HP recently invited me to a talk about its Indian strategy for Image and Printing Group (IPG) and the various initiatives the company was taking to deliver seamless, secure, context-aware print experiences to both consumers and enterprise users, thereby accelerating its business growth in the region.
HP stated that it sold around 3 million units in India during Q1 2011 and has captured 90% market share in the wide-format printer category and 55% market share overall. The company anticipates sales to reach the 20 million mark this year.
Another conference. “Great.”
This one’s different, trust us. Our new event for New York is focused on quality, not quantity.
Stating that India is a very important market and key to the company’s digital growth worldwide, Vyomesh Joshi, Executive VP, HP Imaging and Printing Group said:
Our business is accelerating with India as a key growth engine. We are more committed than ever to growing our business in India. India’s printing industry is transforming and we are driving it from the front with our innovation. I am proud to say that some of the critical innovation around web-connected and cloud printing are being done by our engineers in India.
He said printers are no longer the dumb machines we’re used to, instead they are evolving as a web service platform which is connected to the cloud and has the ability to print from anywhere, anytime. Further, printers will soon transform into content consumption devices, thanks to their cloud capabilities.
With many publishing houses adopting the digital medium in recent years, HP wants to be a trendsetter in book publishing with its Web Press. Digital media offers the ability for publishers to print books and magazines as per their needs.
Vyomesh Joshi said this press can print 25-50 million pages a month and the book publishers who have already tried it out, are stoked about the publishing speed and the ability to print limited quantities as per their current requirements. He said HP has already printed over 1 billion pages on 30 Web Presses across the world this year and he expects the number to grow further in future years.
The company is also bolstering its geo-expansion programs as a part of its three-year strategy to nurture growing and young consumer opportunities in non-metro and upcountry markets. It is investing heavily in the education sector, which HP feels will be a key growing area for its IPG division.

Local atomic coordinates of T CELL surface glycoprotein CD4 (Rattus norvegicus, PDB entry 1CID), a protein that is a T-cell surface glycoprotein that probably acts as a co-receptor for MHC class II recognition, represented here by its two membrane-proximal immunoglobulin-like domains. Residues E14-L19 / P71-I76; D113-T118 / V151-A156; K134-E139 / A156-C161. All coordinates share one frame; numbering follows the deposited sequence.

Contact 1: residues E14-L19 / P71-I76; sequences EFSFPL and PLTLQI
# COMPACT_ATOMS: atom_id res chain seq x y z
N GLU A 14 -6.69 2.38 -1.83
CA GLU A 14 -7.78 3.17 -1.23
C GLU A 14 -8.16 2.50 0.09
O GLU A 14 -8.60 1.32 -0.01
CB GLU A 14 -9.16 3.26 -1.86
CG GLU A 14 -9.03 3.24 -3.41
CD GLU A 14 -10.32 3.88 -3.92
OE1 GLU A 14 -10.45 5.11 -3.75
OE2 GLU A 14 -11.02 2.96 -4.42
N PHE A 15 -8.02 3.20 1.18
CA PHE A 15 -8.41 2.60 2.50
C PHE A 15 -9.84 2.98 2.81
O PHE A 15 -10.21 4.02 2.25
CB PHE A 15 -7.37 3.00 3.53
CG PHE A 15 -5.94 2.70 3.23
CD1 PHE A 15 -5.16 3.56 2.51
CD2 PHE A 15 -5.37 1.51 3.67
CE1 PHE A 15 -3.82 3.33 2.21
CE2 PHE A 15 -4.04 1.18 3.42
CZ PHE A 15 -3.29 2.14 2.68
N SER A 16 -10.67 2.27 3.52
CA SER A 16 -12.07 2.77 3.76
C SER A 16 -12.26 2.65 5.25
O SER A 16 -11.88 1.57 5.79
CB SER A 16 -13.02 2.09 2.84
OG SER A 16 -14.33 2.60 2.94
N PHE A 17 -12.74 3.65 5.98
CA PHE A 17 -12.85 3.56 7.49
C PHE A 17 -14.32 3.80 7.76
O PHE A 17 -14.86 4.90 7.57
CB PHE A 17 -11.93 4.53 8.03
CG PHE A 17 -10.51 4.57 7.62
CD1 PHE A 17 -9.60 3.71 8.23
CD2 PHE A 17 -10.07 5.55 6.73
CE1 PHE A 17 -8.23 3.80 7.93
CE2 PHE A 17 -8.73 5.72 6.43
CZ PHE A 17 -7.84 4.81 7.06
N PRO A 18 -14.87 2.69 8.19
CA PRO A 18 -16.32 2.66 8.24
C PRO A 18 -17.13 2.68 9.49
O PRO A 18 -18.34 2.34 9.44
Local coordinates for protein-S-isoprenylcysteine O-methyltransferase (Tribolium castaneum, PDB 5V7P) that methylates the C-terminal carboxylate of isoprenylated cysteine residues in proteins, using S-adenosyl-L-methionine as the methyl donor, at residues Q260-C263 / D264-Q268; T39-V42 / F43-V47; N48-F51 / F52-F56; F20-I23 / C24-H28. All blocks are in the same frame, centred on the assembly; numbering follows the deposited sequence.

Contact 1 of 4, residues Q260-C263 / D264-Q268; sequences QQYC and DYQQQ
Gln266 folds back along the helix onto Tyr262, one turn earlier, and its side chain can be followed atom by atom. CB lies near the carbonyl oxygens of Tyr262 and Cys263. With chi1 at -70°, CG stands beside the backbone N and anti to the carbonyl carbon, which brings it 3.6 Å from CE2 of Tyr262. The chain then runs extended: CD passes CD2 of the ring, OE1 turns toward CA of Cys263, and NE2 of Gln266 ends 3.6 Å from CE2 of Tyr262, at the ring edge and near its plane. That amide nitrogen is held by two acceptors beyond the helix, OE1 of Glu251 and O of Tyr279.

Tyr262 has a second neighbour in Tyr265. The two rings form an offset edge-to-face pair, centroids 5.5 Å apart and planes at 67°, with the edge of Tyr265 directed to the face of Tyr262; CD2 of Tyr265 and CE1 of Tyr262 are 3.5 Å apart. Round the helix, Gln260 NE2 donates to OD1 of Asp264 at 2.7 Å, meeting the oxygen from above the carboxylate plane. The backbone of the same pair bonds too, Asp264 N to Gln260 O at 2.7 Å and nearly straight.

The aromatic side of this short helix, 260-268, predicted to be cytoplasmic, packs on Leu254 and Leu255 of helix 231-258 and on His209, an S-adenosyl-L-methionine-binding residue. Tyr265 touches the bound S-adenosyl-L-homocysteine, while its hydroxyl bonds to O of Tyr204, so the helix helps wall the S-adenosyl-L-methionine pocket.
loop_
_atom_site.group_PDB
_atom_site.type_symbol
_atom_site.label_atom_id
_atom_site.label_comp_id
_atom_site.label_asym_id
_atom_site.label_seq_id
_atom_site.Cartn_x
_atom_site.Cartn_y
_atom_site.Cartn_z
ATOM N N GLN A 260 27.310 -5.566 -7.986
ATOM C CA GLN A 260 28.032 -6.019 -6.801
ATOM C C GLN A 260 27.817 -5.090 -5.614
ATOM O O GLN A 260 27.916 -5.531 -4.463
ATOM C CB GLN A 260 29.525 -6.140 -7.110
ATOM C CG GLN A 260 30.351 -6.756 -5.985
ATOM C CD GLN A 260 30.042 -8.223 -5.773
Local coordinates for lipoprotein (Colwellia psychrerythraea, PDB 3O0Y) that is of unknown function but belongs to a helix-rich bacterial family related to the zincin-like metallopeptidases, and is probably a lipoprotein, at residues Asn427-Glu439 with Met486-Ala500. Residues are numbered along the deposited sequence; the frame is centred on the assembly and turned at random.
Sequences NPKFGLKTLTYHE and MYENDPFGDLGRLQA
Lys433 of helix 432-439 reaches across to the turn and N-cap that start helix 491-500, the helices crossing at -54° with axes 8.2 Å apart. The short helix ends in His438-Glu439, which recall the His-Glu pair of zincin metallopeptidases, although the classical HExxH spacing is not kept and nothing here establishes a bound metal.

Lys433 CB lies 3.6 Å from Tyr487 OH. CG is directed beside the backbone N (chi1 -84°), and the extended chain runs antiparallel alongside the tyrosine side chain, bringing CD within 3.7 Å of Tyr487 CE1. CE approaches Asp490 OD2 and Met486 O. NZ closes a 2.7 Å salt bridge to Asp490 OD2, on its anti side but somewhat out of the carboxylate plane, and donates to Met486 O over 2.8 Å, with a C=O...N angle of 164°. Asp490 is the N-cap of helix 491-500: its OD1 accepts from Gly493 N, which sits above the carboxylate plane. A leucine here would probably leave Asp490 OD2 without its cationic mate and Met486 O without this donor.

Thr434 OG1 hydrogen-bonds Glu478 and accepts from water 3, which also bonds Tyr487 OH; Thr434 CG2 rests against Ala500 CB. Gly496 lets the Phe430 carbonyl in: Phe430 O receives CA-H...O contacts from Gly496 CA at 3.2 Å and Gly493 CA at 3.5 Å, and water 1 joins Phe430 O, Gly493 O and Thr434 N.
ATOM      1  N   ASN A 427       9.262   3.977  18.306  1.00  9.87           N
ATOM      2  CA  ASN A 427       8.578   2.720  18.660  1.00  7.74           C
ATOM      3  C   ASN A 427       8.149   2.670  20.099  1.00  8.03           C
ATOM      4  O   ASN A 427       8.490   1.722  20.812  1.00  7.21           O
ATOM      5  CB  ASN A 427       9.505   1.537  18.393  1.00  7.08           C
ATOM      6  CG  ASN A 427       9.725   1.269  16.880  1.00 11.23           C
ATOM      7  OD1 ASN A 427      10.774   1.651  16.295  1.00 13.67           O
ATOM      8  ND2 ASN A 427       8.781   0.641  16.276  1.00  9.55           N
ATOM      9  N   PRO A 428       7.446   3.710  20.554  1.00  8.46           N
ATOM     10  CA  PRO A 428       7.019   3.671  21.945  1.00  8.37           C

HP India’s R&D team significance
Vyomesh Joshi stated that the company’s Indian R&D hub has been responsible for the majority of the innovation happening around HP’s web and cloud printing services.
This includes developing its email printing capability, popularly known as ePrint, which was introduced in July 2010, and creating an ePrint and PrintApp ecosystem on most new HP printers.
It has worked with industry giants such as Apple to launch Airprint for iOS and the forthcoming iCloud integration; and Google to introduce Cloud Print to its Chromebooks and Android smartphones. This enables users to scan important documents into Google Docs directly from a printer and print these as per their needs, nullifying the need of a printer driver.
The team was also involved in developing the initial Web platform and the first set of printer apps including Disney, Flickr and CBS for low-end consumer printers, enabling users to carry out paper-related Web tasks. Vyomesh Joshi said:
Innovation at HP is today allowing consumers to leverage the Web and e-commerce applications to simplify transactional activities, increase productivity and enriching lifestyles.
HP App Marketplace
And now for the real deal! Although HP officially announced The printer App Marketplace in 2009, app development was limited only to HP and a limited set of partners until now. There are 112 apps for US printers and 27 apps for Indian printers, at the time of writing.
However, that is going to change soon, with HP releasing an SDK which is currently in the beta form, to third party app developers ranging from web app developers to e-commerce companies to media outlets, in forthcoming weeks.
That being said, the company wants to restrict the apps to print-centric activities only. Hence, we can safely assume that you wouldn’t probably see Angry Birds on the printers but hey, who am I to stop the pig destruction madness?
The App Marketplace will consist of both free and paid apps and will feature a mixture of global apps such as Sudoku, Facebook photos and Google Calendar, and country-specific apps such as travel guides, recipes, local news and more. The revenue of paid apps will be shared between the app developers and HP in a 70:30 ratio.
One of the features worth mentioning here is the relatively unknown “scheduled delivery” feature, which allows you to schedule automatic print jobs to your printers on the date and time you choose.
So, for example, you can have the weather forecast printed out at 8 am, appointments at 9 am, stock report at the closing time of the stock exchange and end the day by reading articles from your favourite blogs or playing daily puzzles such as crosswords, sudoku and word puzzles etc.
Here is a quick demo of the scheduled delivery feature: